ATC Australia (Sydney, Cairns, Gold Coast, Brisbane) and Ireland (Dublin).
Senior ATS Specialist Australia
Technical Expert Unmanned Aircraft: German Aerospace Centre
Expertise in integration into the air traffic management system
Broad knowledge of regulations
Safety risk management experience across all facets of ATM.
Decades of experience as a volunteer research expert at the international level with a focus on Australia, Africa and Europe.
Assisting in the implementation of a BVLOS cargo drone competition based in Mwanza Tanzania on the shores of Lake Victoria.
The safety risk management for the flying is run in parallel: a conventional ICAO SMS based application supported by a progressive (JARUS, EASA) risk-based, operation centric, world leading approach.
Published paper: The last decade has witnessed both the growth in Remotely Piloted Aircraft (RPA) numbers and the introduction of the Airbus A380, the largest passenger aircraft to enter commercial service. Both introduce extremes at either end of the spectrum for weight and wingspan: into an Air Traffic Management (ATM) System where wake vortex separation minima have been unchanged for three decades. However, airport congestion may compel a rethink, and the mandated separation distances in place for wake turbulence are under scrutiny. Remotely Piloted Aircraft Systems (RPAS) will inject yet another permutation into deliberations for separation standards and wake turbulence considerations.
Agriculture is predicted to be the second largest user of drones in the world in the next 5 years (2016). Drones continue to be used in various aspect within agriculture – such as cropping, early warning systems, monitoring plants, pests control, animal tracking, forest and environmental monitoring, for example. Important nomenclature, the move towards a risk-based safety approach, and airspace and its regulatory framework, are discussed; along with regulations from ICAO and other regulatory bodies, while a comparison is made with conventional (piloted) aircraft in agriculture. Next, the potentials and challenges of unmanned aircraft in agriculture are considered with the introduction of several case studies and an examination of noteworthy regulations across African and finally the impact of regulations on UAS in agriculture concludes this study.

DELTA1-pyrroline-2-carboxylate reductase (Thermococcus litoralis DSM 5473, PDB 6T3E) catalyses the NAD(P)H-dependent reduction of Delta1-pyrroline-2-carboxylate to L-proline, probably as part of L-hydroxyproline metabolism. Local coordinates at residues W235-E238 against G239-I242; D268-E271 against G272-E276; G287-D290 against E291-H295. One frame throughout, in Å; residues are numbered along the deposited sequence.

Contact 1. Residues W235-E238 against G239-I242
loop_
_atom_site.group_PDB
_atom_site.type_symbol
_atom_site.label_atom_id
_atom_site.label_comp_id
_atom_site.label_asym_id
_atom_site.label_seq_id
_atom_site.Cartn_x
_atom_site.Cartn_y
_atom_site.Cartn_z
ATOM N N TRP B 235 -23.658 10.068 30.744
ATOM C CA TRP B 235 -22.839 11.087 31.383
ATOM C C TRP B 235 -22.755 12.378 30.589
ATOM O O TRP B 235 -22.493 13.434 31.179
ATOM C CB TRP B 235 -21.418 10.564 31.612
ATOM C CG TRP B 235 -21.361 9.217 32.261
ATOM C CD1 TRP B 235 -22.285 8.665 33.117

From an origin in military and security applications, the use of unmanned aircraft (UA) technology is currently transforming commercial and humanitarian activity. Its evolution started many decades ago, but was limited by the technology of the time; in recent years, advances in this area have facilitated an increasingly rapid expansion of UA technology that has started to move into a variety of sectors. As the societal benefits of UA become clearer, organisations across the commercial and government spectrum seek to exploit the technology to improve their business models and offer a safer, cleaner, and more cost-effective alternative to traditional data-capture methods.
IATA: Diploma of Safety Management in Civil Aviation (with distinction). 2013.
Airservices Australia College Melbourne: Diploma of Aviation (ATS) 1990.
The Global Drone Regulations Database: I regularly update this world-leading catalogue of drone regulations per country around the globe, for use by humanitarian aid groups, for improvements in lifestyle and health, and for general good: https://www.droneregulations.info/